Carbon pricing set to cover 80% of Canadian economy

Ontario to join Quebec and British Columbia in enforcing price on fossil fuels, despite opposition from prime minister Harper

Canada's federal government has fiercely resisted any efforts to impose a national carbon pricing system (Pic: Flickr/tsaiproject)

Canada’s federal government has fiercely resisted any efforts to impose a national carbon pricing system (Pic: Flickr/tsaiproject)

By Ed King

Over 80% of Canada’s economy could be covered by a carbon tax by the end of 2015, after the province of Ontario announced it would release plans to price greenhouse gas emissions.

Ontario environment minister Glenn Murray told local media he would unveil the strategy later this year, promising it would be “efficient, effective and economically positive.”

The province, home to 40% of Canada’s population, will join Quebec and British Columbia in enforcing tougher climate laws.

British Columbia’s tax of C$30 per tonne of carbon is credited with a 16% fall in fuel consumption across the province, although cement makers are among those claiming they have lost business as a result.

In an interview with RTCC last month, Murray said he had been in talks with California and Quebec with a view to linking up with their existing carbon markets.

“We have given up that the national government will eventually introduce a price on carbon,” he said.

“Our prime minister Stephen Harper announced he’s never going to have a price on carbon so we have to look at that at sub national level.”

California and Quebec are members of the Western Climate Initiative, and could soon be joined by Washington State.

Harper is bitterly opposed to legislation pricing fossil fuel use in the country, this week telling parliament it would be “crazy economic policy” to penalise the oil and gas industry.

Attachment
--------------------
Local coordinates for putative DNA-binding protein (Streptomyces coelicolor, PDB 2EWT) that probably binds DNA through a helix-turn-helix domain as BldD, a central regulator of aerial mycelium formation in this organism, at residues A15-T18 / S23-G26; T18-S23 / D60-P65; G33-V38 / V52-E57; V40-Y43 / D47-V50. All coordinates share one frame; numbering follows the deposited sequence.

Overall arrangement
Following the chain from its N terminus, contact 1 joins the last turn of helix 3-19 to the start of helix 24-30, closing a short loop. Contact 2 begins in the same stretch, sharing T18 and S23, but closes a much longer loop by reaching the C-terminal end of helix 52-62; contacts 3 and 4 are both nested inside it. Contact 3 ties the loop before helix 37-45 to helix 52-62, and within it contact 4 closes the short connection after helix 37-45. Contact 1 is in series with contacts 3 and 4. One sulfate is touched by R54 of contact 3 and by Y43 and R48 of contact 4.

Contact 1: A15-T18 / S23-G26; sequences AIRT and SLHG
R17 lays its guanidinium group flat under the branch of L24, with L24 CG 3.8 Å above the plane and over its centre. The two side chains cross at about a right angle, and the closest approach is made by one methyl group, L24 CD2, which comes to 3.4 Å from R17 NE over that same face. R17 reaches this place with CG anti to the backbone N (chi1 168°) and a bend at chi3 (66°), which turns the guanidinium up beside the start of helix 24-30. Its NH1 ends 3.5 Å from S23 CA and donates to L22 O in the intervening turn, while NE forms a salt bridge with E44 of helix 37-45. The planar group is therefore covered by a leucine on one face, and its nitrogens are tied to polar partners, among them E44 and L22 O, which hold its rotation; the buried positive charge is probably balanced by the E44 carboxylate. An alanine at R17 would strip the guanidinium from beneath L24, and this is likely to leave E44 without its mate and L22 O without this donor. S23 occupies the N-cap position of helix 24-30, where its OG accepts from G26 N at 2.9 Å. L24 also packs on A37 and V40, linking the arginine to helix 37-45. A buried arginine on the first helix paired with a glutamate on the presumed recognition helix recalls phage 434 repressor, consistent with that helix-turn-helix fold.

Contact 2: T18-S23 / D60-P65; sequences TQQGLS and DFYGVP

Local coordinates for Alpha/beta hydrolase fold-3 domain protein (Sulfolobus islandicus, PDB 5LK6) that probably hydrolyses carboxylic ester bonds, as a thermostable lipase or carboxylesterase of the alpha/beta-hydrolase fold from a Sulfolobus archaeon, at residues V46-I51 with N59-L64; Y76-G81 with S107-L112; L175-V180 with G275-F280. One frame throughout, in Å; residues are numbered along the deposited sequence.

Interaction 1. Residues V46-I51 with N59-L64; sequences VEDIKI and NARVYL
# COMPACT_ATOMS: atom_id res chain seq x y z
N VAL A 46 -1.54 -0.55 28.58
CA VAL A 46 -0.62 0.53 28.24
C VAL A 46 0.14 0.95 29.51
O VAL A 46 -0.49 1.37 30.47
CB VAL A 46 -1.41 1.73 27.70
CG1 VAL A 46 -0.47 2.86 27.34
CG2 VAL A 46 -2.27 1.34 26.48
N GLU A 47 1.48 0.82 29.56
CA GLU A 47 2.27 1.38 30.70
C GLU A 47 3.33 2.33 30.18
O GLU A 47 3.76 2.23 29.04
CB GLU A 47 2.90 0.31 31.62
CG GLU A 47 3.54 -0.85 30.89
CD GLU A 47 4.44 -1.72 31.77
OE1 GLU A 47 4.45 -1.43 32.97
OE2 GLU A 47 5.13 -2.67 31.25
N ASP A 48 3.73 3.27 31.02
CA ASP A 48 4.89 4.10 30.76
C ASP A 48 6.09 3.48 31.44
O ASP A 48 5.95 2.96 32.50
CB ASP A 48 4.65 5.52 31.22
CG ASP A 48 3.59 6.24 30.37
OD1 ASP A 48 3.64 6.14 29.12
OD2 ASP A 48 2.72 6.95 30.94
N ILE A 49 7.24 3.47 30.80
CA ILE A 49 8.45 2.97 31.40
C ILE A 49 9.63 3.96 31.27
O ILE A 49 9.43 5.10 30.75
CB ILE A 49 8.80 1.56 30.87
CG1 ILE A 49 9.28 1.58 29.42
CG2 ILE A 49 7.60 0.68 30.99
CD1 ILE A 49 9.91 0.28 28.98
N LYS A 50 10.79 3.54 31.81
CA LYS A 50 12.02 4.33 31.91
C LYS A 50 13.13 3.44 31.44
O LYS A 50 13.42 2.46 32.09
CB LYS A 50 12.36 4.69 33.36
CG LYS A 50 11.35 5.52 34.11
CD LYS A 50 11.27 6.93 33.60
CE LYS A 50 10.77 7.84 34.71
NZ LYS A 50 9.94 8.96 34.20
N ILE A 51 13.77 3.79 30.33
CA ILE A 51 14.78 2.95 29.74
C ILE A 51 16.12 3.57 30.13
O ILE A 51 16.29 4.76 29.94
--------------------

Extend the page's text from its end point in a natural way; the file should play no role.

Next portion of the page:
“With the current conditions in the oil and gas sector, this government will not consider unilateral regulation of that sector,” he said.

Despite that rhetoric, the government in Ottawa may have little choice in the country’s climate policies.

Provinces have overall control of their energy policy. Even Alberta, home to the country’s vast reserves of tar sands, has a carbon tax, albeit a modest C$1.8 per tonne.

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“The federal government said it would take a lead and set the direction, but provinces are not going to wait any longer, and businesses are tired of the uncertainty,” said Keith Brooks from the Toronto-based Environmental Defence NGO.

Murray said Ontario and leaders in Quebec, British Columbia and Nova Scotia would be “working very closely” to try and commit the Harper government to “deep” carbon reductions.

Canada is committed to curbing emissions 17% on 2005 levels by 2020, but withdrew from the Kyoto Protocol climate treaty because it was on course to miss its target.

Last October the independent auditor general delivered a withering assessment of the country’s climate policies, suggesting its 2020 goal was unattainable.

“In our view the lack of a clear plan and an effective planning process is a particularly significant gap,” said the report.

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